• Open Access

Protected Area Effectiveness in Reducing Conversion in a Rapidly Vanishing Ecosystem: The Brazilian Cerrado

Authors

  • Tharsila Carranza,

    Corresponding author
    1. Conservation Science Group, Department of Zoology, University of Cambridge, Cambridge, UK
    • Correspondence

      Tharsila Carranza, Conservation Science Group, Department of Zoology, University of Cambridge, Cambridge CB2 3EJ, United Kingdom. Tel: +44 (0) 1223-336670.

      E-mail: tc353@cam.ac.uk.

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  • Andrew Balmford,

    1. Conservation Science Group, Department of Zoology, University of Cambridge, Cambridge, UK
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  • Valerie Kapos,

    1. Conservation Science Group, Department of Zoology, University of Cambridge, Cambridge, UK
    2. United Nations Environment Programme World Conservation Monitoring Centre (UNEP-WCMC), Cambridge, UK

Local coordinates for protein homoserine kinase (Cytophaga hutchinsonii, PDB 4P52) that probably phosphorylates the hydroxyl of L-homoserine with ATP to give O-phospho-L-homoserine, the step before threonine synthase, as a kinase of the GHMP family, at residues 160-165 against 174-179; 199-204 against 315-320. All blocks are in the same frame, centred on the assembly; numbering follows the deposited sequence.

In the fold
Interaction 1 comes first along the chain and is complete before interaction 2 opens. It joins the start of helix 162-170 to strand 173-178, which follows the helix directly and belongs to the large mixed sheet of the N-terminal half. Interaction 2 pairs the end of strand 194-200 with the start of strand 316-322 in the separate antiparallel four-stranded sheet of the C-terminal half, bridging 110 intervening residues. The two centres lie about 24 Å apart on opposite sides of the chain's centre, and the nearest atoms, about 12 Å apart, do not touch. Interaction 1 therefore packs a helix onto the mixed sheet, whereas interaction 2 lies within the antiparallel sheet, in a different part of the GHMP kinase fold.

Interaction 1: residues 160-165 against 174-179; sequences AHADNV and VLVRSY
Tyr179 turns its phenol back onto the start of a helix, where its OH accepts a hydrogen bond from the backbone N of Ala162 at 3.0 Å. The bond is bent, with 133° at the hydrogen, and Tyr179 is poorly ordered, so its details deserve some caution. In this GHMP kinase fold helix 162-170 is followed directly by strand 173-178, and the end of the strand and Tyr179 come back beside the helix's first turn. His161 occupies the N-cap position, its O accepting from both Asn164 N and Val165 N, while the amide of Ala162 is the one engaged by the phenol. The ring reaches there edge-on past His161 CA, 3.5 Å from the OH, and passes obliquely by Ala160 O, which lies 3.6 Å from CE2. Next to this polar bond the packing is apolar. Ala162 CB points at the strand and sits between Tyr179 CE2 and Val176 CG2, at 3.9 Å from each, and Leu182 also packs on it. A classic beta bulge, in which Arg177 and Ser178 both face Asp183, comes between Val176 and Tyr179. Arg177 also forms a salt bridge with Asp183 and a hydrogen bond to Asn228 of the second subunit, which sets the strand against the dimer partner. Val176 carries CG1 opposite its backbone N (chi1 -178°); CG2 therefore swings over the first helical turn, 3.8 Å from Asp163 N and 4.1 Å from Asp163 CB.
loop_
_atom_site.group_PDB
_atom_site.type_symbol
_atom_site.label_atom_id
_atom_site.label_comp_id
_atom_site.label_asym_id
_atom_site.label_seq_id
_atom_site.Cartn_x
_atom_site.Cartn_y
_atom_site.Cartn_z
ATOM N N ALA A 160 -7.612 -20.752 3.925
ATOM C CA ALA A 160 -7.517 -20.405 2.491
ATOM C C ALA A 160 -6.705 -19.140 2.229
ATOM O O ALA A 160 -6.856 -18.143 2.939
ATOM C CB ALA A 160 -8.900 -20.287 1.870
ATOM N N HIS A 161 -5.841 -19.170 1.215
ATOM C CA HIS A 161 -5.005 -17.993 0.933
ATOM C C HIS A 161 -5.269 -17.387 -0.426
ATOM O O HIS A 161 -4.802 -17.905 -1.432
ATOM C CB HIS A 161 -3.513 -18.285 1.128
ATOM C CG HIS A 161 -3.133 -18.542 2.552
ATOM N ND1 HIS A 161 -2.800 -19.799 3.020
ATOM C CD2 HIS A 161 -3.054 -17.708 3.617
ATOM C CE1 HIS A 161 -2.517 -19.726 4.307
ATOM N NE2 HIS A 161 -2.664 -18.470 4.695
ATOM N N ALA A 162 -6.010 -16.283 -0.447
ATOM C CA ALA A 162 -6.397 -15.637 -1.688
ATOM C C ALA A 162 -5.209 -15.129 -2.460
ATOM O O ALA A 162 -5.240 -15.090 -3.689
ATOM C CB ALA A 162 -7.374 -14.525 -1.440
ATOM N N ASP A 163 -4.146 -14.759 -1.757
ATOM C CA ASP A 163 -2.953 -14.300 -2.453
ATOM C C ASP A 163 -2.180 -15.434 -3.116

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  • Andrea Manica

    1. Evolutionary Ecology Group, Department of Zoology, University of Cambridge, Cambridge, UK
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  • Editor Jonah Busch

Abstract

Measuring how far protected areas (PAs) reduce threats to nature is essential for effective conservation. This is especially important where a high degree of threat is coupled with opportunities for increasing conservation investments, such as in the Brazilian Cerrado. We examined the effectiveness of strictly protected and multiple-use PAs as well as indigenous lands (ILs) in reducing conversion in Cerrado from 2002 to 2009 by using matching methods to sample protected and unprotected sites similarly exposed to pressures. We found that both types of PAs and ILs experienced lower habitat conversion during this period than did matched unprotected sites, whether results were analysed for individual PAs or for PA networks as a whole. Judging from their matched unprotected sites, strictly PAs had similar levels of baseline conversion to multiple-use PAs, but were more effective at reducing it. This may be expected as multiple-use PAs are under less restrictive land-use rules. ILs had a strong effect in reducing conversion, though baseline rates in matched areas were also high. Our results highlight the usefulness of PAs in the Cerrado and the value of research that differentiates among PA categories.

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